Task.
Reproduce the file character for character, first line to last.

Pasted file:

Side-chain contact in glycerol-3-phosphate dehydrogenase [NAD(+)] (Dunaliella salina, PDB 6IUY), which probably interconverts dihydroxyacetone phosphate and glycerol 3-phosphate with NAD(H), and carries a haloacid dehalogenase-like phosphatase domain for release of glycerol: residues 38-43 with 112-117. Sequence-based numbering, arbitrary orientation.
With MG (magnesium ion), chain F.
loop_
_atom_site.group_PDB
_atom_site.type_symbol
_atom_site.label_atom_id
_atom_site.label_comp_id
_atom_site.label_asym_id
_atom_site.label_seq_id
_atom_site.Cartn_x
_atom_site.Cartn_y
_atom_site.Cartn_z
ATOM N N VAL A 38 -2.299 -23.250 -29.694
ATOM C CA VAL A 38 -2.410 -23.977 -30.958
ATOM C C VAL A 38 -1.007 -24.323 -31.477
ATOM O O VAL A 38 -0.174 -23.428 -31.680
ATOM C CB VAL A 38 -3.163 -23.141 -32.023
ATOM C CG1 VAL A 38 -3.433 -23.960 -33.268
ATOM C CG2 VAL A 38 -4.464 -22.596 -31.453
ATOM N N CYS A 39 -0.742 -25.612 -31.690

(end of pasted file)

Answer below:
Side-chain contact in glycerol-3-phosphate dehydrogenase [NAD(+)] (Dunaliella salina, PDB 6IUY), which probably interconverts dihydroxyacetone phosphate and glycerol 3-phosphate with NAD(H), and carries a haloacid dehalogenase-like phosphatase domain for release of glycerol: residues 38-43 with 112-117. Sequence-based numbering, arbitrary orientation.
With MG (magnesium ion), chain F.
loop_
_atom_site.group_PDB
_atom_site.type_symbol
_atom_site.label_atom_id
_atom_site.label_comp_id
_atom_site.label_asym_id
_atom_site.label_seq_id
_atom_site.Cartn_x
_atom_site.Cartn_y
_atom_site.Cartn_z
ATOM N N VAL A 38 -2.299 -23.250 -29.694
ATOM C CA VAL A 38 -2.410 -23.977 -30.958
ATOM C C VAL A 38 -1.007 -24.323 -31.477
ATOM O O VAL A 38 -0.174 -23.428 -31.680
ATOM C CB VAL A 38 -3.163 -23.141 -32.023
ATOM C CG1 VAL A 38 -3.433 -23.960 -33.268
ATOM C CG2 VAL A 38 -4.464 -22.596 -31.453
ATOM N N CYS A 39 -0.742 -25.612 -31.690